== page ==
The 9 runs that St Louis scored in the series were the fewest they have scored in any series so far this year.  (The 5 they allowed were the second fewest.  In an early season sweep in Miami they allowed just 3 runs).  Six of the nine runs scored on home runs.

For the season, 86 of St Louis’ 170 runs have come via the home run – 50.6%.  The National League average is 41.7%.  This over-reliance on the home run is a contributing factor to St Louis’ inconsistencies on offense.


When Nolan Arenado’s eight-game hitting streak ended on Wednesday, he responded with 3 hits – including the game’s only run batted in – to start another yesterday.  Nolan is 16 for 46 in May (.348) with a .609 slugging percentage (4 doubles, a triple and 2 home runs.


Paul DeJong went 0-for-6 in Milwaukee before his rib injury sidelined him.  He has hit in only one of his last 6 games, going 2-for-20 (.100) in those games.  His average for the month of May has dipped to .205 (8-for-39).

Bullpen Home Run Watch Ends

Coming within a few days of a full month without issuing a home run, the Cardinal bullpen (in the person of Ryan Helsley) was finally taken deep (by Milwaukee’s Avisail Garcia) in Wednesday’s eighth inning.

The bullpen homer-less streak reached its twenty-fourth team game (23 with a bullpen appearance) and ended after 72.2 innings, 253 at bats, 305 plate appearances and 1252 pitches.

Up until that point, Helsley – who has been much praised in this space – had not allowed an extra-base hit all season before serving up a double and the home run on back-to-back pitches.

A Sidenote: Four innings earlier, Garcia demonstrably disagreed with a third strike call – throwing both arms in the air and engaging in an extended debate with home plate umpire John Libka.  I have seen players tossed for less.  It would be interesting to know how close Avisail came to getting ejected four inning before he would become one of the game’s heroes.


St Louis is now 1-and-5 in rubber games.

The series averaged 3:31 even per game – exactly what the last game took.  Considering the low scoring nature of the games, it’s a little surprising that this series was the longest by average time of any series so far this season.

The Cards are now 5-3-1 in series when they win the first game.

San Diego – who took two-of-three from Colorado – will be the fourth consecutive Cardinal opponent to have won its previous series.

Arenado’s single re-gained him the team lead in game-winning-hits.  He pulls back in front of Paul Goldschmidt, 6-5.

Thursday’s shutout was the fourth authored by the Cards in their last 11 games.

St Louis had just one at bat with the bases loaded in Milwaukee, and now have just 3 in the month of May.  They had 20 bases loaded at bats in April.

My Designated Hitter Rant

Every year now, baseball purists in the National League are continuously threatened with the permanent infliction of the designated hitter.  Last year, I responded with an extensive rant against the DH.  While trying to update that document, I managed to delete it.  So, I have re-written it here.  The hope is to set forth a reasonable argument for keeping the DH far, far away from National League parks.  I encourage you to read it and pass it along to other like-minded fans of this great old game.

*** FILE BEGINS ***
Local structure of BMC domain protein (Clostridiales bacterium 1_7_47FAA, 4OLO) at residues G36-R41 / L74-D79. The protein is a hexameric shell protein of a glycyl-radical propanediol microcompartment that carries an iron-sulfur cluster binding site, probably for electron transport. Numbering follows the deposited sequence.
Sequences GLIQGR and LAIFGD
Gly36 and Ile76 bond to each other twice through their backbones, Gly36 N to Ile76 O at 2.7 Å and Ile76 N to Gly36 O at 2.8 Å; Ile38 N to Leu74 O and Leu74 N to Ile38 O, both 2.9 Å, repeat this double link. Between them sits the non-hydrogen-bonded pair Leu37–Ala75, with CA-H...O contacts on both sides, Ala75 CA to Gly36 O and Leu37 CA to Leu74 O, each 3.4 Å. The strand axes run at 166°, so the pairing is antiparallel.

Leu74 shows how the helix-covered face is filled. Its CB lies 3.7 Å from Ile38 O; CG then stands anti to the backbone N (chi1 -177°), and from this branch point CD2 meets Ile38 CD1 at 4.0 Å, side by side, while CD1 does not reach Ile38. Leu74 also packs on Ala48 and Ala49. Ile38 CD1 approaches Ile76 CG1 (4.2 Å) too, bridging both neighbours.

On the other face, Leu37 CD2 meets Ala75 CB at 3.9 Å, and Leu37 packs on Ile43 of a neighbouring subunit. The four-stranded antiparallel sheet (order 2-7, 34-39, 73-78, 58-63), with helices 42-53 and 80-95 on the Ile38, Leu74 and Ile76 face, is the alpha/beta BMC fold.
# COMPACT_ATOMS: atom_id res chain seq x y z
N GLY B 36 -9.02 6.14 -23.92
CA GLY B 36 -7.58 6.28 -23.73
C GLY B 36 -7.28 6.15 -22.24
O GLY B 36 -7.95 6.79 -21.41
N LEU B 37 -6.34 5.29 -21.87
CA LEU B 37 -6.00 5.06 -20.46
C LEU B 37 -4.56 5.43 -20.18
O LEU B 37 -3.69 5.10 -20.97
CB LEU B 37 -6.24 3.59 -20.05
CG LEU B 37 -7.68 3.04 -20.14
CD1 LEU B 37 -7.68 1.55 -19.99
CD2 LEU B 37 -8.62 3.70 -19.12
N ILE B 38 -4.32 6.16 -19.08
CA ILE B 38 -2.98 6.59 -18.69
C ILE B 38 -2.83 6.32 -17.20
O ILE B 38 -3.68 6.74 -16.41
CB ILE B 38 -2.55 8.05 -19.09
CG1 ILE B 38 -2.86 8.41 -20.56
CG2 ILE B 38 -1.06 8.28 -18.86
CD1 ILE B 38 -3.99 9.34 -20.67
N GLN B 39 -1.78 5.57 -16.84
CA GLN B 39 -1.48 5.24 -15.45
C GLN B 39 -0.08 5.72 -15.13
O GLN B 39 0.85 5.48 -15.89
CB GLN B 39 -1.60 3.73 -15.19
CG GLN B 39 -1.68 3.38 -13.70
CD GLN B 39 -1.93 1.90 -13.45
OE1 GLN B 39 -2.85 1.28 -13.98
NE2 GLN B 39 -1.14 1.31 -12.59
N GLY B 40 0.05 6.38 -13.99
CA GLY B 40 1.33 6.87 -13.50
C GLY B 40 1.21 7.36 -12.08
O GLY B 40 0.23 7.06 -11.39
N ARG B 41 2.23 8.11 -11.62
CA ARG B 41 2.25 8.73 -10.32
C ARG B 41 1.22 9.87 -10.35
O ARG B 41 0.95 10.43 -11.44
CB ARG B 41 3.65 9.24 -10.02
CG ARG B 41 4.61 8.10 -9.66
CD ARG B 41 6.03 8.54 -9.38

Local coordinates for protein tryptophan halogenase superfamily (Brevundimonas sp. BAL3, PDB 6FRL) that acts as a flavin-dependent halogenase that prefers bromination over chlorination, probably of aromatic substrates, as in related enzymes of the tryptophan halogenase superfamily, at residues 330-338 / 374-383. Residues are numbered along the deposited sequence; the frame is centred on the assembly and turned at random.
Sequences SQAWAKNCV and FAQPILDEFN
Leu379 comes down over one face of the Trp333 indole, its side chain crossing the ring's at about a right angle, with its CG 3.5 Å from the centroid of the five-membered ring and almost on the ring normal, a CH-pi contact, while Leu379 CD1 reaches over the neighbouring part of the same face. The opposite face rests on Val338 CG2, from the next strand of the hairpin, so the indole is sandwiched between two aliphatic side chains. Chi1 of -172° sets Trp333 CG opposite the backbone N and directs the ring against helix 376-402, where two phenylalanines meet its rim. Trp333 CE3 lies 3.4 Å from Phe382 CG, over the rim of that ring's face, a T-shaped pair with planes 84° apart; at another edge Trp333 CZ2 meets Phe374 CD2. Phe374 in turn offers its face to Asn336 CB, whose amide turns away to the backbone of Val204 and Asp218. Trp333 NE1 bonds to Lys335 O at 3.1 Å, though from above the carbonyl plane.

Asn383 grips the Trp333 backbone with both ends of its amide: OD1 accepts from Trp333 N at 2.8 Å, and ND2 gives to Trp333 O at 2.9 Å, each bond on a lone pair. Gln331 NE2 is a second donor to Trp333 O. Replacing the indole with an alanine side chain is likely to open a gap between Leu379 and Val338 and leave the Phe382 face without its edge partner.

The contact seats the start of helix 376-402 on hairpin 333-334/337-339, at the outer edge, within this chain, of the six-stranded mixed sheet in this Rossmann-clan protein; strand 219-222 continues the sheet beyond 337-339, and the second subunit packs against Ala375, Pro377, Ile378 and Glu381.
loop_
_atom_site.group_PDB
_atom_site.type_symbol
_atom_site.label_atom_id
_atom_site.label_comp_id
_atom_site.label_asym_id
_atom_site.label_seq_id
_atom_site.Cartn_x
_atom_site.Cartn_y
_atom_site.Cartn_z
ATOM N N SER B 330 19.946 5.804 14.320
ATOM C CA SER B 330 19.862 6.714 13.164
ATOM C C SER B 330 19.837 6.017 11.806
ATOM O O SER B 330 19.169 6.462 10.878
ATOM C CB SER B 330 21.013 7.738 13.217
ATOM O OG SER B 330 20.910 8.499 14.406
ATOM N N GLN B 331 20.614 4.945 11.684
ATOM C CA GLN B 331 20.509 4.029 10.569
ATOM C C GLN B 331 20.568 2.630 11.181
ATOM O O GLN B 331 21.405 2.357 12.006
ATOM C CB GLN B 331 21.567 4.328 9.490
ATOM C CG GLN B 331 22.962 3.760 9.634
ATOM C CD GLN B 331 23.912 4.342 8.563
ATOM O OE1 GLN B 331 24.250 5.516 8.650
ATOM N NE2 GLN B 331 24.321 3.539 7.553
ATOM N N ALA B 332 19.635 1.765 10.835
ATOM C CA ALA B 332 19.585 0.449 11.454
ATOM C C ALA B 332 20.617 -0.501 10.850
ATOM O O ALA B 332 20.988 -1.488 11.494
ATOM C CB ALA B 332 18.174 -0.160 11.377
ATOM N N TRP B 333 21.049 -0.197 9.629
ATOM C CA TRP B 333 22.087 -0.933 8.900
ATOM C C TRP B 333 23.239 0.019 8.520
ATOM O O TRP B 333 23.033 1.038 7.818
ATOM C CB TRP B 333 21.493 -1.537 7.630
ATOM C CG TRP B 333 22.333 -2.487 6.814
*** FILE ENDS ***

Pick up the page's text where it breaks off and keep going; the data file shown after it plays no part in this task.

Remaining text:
RISP Woes Stymie the Brewers

The game had a promising beginning for the Milwaukee Brewers.  When Kolten Wong led off the game with a double, the Brewers had a golden opportunity to take an early lead.  Instead, it was the beginning of another frustrating evening for the Milwaukee offense.  Wong didn’t move as Cardinal starter Kwang Hyun Kim retired the next three hitters (Lorenzo Cain, Tyrone Taylor and Travis Shaw) on two strikeouts and a pop fly.

More than three hours later – the game well decided at this point – Milwaukee’s Billy McKinney (batting with the bases loaded) waved helplessly at Alex Reyes’ 0-2 slider to bring an end to the proceedings.  The final score of 6-1 was more than a bit deceiving (box score).  Milwaukee held a 1-0 lead in the eighth inning, and the game went into extra-innings tied at one run each.  Milwaukee had myriad opportunities to bury St Louis, but McKinney’s strikeout concluded a 1-for-15 effort on Milwaukee’s part with runners in scoring position (RISP).

This has been much the norm for the Brew-Crew this year.  Their .209 team RISP batting average is the National League’s worst.  The Brewers and Cardinals have now split their first four contests of the new season, with both St Louis wins looking eerily similar.

St Louis hosted Milwaukee to open their home season on April 8.  On that evening, Brewer ace Corbin Burnes simply dominated for 6 innings, shutting out the Cards on just 1 hit, walking none, and striking out 9.  But he left with just a 1-0 lead.  St Louis would come back to tie the game in the seventh, and win it on a two-run home run off the bat of Nolan Arenado in the eighth.

Milwaukee was 0-for-7 with runners in scoring position on that evening.

Now fast-forward to last night.  This time it is Freddy Peralta dominating the Cards.  He throws seven innings of one-hit shutout ball against them – but also leaves with just a 1-0 lead.  This time the Cards scratched out the tying run in the eighth, and the game-winning, two-run homer came off the bat of Paul Goldschmidt in the eleventh.